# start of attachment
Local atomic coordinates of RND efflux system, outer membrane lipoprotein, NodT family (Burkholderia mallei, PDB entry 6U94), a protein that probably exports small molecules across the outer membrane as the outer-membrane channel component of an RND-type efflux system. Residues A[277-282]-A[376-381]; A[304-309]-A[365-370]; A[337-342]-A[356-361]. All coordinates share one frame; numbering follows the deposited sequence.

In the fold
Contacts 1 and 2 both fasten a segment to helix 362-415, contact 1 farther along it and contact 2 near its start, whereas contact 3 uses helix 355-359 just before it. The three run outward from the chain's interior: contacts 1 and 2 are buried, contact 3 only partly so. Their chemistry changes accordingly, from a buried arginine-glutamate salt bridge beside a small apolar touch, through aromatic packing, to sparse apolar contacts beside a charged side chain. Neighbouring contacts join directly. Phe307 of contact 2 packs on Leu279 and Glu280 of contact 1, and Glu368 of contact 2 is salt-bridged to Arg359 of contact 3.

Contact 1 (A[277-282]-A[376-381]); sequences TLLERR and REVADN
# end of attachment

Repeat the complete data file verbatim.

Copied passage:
Local atomic coordinates of RND efflux system, outer membrane lipoprotein, NodT family (Burkholderia mallei, PDB entry 6U94), a protein that probably exports small molecules across the outer membrane as the outer-membrane channel component of an RND-type efflux system. Residues A[277-282]-A[376-381]; A[304-309]-A[365-370]; A[337-342]-A[356-361]. All coordinates share one frame; numbering follows the deposited sequence.

In the fold
Contacts 1 and 2 both fasten a segment to helix 362-415, contact 1 farther along it and contact 2 near its start, whereas contact 3 uses helix 355-359 just before it. The three run outward from the chain's interior: contacts 1 and 2 are buried, contact 3 only partly so. Their chemistry changes accordingly, from a buried arginine-glutamate salt bridge beside a small apolar touch, through aromatic packing, to sparse apolar contacts beside a charged side chain. Neighbouring contacts join directly. Phe307 of contact 2 packs on Leu279 and Glu280 of contact 1, and Glu368 of contact 2 is salt-bridged to Arg359 of contact 3.

Contact 1 (A[277-282]-A[376-381]); sequences TLLERR and REVADN